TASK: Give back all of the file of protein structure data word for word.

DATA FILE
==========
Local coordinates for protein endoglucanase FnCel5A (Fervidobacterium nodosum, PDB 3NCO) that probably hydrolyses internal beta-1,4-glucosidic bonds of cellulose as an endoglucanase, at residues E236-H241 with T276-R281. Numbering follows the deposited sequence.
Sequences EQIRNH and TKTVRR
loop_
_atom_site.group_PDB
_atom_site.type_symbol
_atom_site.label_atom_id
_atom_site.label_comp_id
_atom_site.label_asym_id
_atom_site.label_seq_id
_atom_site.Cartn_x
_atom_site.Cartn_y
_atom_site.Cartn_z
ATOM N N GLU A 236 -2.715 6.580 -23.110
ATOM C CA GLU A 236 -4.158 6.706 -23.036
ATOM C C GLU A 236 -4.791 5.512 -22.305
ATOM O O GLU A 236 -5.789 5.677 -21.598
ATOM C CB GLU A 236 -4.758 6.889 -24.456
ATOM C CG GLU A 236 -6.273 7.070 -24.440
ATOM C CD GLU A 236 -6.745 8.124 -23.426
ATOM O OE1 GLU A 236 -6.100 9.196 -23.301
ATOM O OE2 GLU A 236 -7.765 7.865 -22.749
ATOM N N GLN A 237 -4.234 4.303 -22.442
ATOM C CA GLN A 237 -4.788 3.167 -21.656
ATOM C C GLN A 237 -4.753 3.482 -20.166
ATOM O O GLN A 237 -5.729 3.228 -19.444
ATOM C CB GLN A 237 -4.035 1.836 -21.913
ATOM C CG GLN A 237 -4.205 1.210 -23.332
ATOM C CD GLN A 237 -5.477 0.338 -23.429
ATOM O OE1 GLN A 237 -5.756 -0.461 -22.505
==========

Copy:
Local coordinates for protein endoglucanase FnCel5A (Fervidobacterium nodosum, PDB 3NCO) that probably hydrolyses internal beta-1,4-glucosidic bonds of cellulose as an endoglucanase, at residues E236-H241 with T276-R281. Numbering follows the deposited sequence.
Sequences EQIRNH and TKTVRR
loop_
_atom_site.group_PDB
_atom_site.type_symbol
_atom_site.label_atom_id
_atom_site.label_comp_id
_atom_site.label_asym_id
_atom_site.label_seq_id
_atom_site.Cartn_x
_atom_site.Cartn_y
_atom_site.Cartn_z
ATOM N N GLU A 236 -2.715 6.580 -23.110
ATOM C CA GLU A 236 -4.158 6.706 -23.036
ATOM C C GLU A 236 -4.791 5.512 -22.305
ATOM O O GLU A 236 -5.789 5.677 -21.598
ATOM C CB GLU A 236 -4.758 6.889 -24.456
ATOM C CG GLU A 236 -6.273 7.070 -24.440
ATOM C CD GLU A 236 -6.745 8.124 -23.426
ATOM O OE1 GLU A 236 -6.100 9.196 -23.301
ATOM O OE2 GLU A 236 -7.765 7.865 -22.749
ATOM N N GLN A 237 -4.234 4.303 -22.442
ATOM C CA GLN A 237 -4.788 3.167 -21.656
ATOM C C GLN A 237 -4.753 3.482 -20.166
ATOM O O GLN A 237 -5.729 3.228 -19.444
ATOM C CB GLN A 237 -4.035 1.836 -21.913
ATOM C CG GLN A 237 -4.205 1.210 -23.332
ATOM C CD GLN A 237 -5.477 0.338 -23.429
ATOM O OE1 GLN A 237 -5.756 -0.461 -22.505